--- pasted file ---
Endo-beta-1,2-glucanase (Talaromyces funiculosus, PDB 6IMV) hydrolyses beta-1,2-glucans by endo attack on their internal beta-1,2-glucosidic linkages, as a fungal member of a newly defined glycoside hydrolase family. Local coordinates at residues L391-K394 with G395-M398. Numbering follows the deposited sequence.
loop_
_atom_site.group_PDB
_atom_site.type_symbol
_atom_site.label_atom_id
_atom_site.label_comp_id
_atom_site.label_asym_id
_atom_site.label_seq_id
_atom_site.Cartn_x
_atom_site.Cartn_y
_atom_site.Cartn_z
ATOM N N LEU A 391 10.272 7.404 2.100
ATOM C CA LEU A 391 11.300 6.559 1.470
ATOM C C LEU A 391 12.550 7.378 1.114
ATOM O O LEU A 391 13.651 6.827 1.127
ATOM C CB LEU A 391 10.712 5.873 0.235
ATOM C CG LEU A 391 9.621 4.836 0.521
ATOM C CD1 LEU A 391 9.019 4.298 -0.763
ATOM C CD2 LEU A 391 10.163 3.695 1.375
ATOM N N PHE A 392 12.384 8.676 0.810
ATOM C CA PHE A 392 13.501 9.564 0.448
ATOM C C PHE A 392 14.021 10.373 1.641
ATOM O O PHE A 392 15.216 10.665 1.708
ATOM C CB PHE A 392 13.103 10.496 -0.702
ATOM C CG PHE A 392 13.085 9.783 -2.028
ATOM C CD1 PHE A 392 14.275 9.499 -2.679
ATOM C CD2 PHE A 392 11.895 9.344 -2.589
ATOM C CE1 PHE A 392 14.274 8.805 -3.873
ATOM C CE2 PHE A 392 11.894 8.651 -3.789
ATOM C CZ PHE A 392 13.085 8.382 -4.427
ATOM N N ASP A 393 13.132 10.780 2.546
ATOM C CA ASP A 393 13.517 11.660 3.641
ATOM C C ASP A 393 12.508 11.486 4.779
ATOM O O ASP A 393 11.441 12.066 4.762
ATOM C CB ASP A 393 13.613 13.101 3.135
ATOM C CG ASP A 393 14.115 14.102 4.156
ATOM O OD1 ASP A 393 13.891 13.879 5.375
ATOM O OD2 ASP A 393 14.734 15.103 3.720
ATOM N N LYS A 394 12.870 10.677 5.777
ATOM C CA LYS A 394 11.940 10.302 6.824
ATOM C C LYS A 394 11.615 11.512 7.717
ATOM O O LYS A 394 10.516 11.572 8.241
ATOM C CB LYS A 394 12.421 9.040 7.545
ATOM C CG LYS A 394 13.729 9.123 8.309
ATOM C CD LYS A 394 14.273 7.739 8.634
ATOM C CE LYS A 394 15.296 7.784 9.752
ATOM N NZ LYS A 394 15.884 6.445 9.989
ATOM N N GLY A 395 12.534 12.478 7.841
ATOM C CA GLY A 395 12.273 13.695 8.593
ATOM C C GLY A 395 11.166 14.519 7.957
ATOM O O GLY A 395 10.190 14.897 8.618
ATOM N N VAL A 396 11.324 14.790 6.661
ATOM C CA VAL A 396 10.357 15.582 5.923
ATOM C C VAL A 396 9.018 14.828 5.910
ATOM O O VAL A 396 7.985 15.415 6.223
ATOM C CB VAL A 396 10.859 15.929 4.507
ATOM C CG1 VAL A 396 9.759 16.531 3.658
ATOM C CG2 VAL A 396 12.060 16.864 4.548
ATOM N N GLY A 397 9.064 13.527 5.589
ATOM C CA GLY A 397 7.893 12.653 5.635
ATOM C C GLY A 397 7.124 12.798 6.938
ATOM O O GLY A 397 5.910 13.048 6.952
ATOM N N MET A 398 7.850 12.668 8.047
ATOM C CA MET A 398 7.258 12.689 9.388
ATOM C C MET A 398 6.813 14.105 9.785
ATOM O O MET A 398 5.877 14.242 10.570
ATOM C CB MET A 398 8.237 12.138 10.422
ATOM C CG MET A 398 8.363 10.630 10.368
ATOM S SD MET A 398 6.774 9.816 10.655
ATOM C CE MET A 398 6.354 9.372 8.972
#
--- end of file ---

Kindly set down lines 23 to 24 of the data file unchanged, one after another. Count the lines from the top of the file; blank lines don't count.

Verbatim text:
ATOM O O PHE A 392 15.216 10.665 1.708
ATOM C CB PHE A 392 13.103 10.496 -0.702